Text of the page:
Monthly Archives: February 2008

Unified Fileformat Fallout: Report Element Attributes

One of the few classes that has not changed much since ages is the “Element” class. The element defines the smallest building block of a report definition. Elements carry style-information and data. If the element is a band, it carries no data but other elements instead.

The data-source system of the Elements that was used to compute and transform raw-data into presentable data was always a weak part of our system. The system was organized as a set of filters that could be composed together to form a transformation chain. While this bought us great flexiblity, we paid for this with a nearly unmanageable object structure that was hard to manage at run- and designtime.

With the addition of the unified fileformat and with a strong carry over of ideas from the hibernating Flow-Engine, the classic-engine finally leaves this old system behind.

Elements now carry attributes and a thing called ElementType. The ElementType uses the current state and the element’s attributes to compute the presentation value. Under the hood, there not much magic going on anymore: The new code simply copies and pastes the old data-source code and transfers the parameters of the old datasource-classes into the element’s attribute set.

What a small change, but what a huge effect.

The ElementType is now a simple, immutable class. No expensive cloning is needed at runtime. All of the sudden, all of the element’s parameters are well-defined and accessible for the design-time tools.

Now that everything in an element is either part of the style-information or part of the attribute-collection, we can fire up the magic bag of dirty tricks. Style-expressions are used to compute style-information at runtime. Now, with attributes in a similiar structure, attribute-expressions do the same for the attributes.

But thats not all: The attribute-collection is not limited to the data-processing at all. We can store anything in there, and so we do.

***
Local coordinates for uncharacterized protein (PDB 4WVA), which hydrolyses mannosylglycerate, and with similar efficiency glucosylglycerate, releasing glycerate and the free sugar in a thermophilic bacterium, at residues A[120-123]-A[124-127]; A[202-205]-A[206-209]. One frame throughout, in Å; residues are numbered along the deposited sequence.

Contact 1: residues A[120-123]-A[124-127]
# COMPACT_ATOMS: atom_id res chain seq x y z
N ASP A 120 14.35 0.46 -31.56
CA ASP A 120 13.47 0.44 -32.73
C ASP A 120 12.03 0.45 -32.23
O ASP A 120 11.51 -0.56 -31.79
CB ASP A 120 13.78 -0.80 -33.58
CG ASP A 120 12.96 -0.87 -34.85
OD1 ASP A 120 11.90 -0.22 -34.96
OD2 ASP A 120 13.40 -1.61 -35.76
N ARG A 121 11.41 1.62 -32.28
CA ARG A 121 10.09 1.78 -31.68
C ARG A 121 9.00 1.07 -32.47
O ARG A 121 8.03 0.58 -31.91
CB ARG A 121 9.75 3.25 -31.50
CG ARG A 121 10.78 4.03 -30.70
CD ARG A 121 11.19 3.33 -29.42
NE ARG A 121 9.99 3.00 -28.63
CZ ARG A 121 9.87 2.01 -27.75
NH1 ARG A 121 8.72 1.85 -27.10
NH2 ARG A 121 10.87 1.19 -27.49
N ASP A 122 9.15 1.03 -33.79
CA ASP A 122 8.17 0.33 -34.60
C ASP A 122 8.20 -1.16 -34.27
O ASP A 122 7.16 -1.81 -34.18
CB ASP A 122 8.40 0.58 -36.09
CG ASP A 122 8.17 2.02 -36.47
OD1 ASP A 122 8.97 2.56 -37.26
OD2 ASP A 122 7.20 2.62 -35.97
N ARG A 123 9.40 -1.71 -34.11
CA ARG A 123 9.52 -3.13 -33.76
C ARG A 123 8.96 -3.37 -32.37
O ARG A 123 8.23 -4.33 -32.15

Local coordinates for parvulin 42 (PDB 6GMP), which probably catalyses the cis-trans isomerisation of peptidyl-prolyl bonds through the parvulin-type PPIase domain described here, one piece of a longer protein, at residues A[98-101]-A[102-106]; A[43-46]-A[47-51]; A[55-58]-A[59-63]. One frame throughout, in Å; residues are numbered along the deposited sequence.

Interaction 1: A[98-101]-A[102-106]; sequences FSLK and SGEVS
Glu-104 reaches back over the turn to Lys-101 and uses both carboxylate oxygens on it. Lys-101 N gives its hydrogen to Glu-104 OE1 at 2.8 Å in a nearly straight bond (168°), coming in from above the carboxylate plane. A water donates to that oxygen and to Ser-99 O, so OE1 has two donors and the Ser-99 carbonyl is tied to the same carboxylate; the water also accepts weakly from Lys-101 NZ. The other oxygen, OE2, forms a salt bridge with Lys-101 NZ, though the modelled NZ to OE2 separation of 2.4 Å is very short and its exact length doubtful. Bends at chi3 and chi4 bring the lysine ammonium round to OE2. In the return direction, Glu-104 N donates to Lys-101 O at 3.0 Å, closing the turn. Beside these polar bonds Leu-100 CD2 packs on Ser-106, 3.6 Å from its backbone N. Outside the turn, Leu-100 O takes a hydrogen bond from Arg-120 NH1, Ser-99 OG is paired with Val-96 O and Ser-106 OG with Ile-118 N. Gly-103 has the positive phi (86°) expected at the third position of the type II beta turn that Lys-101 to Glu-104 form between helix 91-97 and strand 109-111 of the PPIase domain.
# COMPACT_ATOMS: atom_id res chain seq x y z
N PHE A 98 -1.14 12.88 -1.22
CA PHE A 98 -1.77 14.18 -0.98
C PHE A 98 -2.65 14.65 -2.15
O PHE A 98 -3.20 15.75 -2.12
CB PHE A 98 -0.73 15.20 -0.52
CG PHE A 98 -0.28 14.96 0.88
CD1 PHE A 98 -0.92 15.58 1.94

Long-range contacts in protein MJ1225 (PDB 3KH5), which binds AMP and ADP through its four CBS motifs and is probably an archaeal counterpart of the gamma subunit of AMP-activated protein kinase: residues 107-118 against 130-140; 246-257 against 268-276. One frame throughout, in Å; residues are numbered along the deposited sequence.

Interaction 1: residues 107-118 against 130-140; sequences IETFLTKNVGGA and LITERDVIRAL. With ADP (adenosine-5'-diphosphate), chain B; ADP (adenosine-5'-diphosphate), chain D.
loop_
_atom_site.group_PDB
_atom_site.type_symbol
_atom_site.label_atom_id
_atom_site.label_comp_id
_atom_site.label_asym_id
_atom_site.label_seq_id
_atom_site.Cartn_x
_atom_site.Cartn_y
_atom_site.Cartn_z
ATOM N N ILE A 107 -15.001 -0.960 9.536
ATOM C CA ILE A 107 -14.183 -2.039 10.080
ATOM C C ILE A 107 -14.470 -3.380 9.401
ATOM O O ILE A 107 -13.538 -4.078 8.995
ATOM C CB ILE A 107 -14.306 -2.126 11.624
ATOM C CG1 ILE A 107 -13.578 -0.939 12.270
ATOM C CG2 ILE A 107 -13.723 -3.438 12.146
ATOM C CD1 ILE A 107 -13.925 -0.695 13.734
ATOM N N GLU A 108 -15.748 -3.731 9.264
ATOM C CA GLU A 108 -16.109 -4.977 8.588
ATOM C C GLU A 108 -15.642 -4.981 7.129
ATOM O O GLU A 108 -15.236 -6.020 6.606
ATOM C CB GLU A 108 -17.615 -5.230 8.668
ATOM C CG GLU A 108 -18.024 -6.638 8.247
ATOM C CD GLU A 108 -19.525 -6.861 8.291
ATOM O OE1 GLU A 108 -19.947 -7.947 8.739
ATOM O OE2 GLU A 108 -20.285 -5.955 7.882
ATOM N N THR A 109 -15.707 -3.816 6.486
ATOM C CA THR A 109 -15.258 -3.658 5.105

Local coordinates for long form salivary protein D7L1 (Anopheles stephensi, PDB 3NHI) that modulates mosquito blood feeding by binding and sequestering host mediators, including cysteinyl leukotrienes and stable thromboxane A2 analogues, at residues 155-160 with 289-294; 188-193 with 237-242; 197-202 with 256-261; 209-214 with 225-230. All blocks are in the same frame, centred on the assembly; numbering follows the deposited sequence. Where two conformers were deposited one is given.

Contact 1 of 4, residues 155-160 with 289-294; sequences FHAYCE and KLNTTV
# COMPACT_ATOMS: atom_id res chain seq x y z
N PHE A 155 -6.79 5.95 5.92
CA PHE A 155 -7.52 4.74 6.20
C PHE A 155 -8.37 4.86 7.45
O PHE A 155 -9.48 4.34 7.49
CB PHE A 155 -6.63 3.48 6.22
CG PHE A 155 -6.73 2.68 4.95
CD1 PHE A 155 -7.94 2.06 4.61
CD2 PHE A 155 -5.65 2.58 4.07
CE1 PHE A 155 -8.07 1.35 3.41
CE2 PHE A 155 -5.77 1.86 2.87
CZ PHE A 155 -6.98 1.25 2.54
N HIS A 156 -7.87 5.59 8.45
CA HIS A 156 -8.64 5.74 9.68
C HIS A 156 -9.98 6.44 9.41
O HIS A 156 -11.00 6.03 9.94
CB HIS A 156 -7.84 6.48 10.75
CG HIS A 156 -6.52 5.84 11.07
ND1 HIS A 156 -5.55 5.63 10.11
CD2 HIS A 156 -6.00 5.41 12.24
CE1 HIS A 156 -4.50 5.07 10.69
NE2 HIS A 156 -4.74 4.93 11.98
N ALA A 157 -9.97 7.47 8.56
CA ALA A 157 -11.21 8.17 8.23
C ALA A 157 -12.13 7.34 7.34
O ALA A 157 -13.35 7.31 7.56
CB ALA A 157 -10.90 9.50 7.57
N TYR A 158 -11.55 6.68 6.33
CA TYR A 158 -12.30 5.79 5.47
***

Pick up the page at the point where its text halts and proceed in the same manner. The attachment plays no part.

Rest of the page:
Every element can now carry raw HTML fragments and bits of JavaScript that are inserted into the produced HTML output. Web-Applications can and will make use of this feature to bind the generated reports closer to the generating web-application. Elements carry Excel-Page-Header and Page-Footer strings which can be embedded into the Excel output. The Swing-Preview-Components look out for special attributes on all elements to create Hyperlinks and Clickable areas. Applications embedding the report engine can transport any data through the report into the print-preview to create their own Drill-Through systems.

We finally reached the age of full interactivity.

ODF: More than ‘just’ an Office file format

With our upcoming release of version 0.8.10 of the Pentaho Reporting Classic Engine we finally leave the path of using primitive XML files for holding report-definition information.

From the very beginning, Pentaho Reporting Classic (at that time known as JFreeReport) we offered a way to describe report-layouts using a more or less complex XML-description language. At some point, the simple, human readable fileformat was no longer powerfull enough to keep up with all the shiny new features we added. The verbosity of the XML grew, 100kb for a mildly complex report were not uncommon. I guess with all the pain and horror that fileformat caused, even the devil would be well-satisfied of the result.

So its time to get over that horror and to go back to a somewhat more friendly file-format. (After all, hunting bugs is easier if you can spot errors at once, instead of manually parsing the mess.)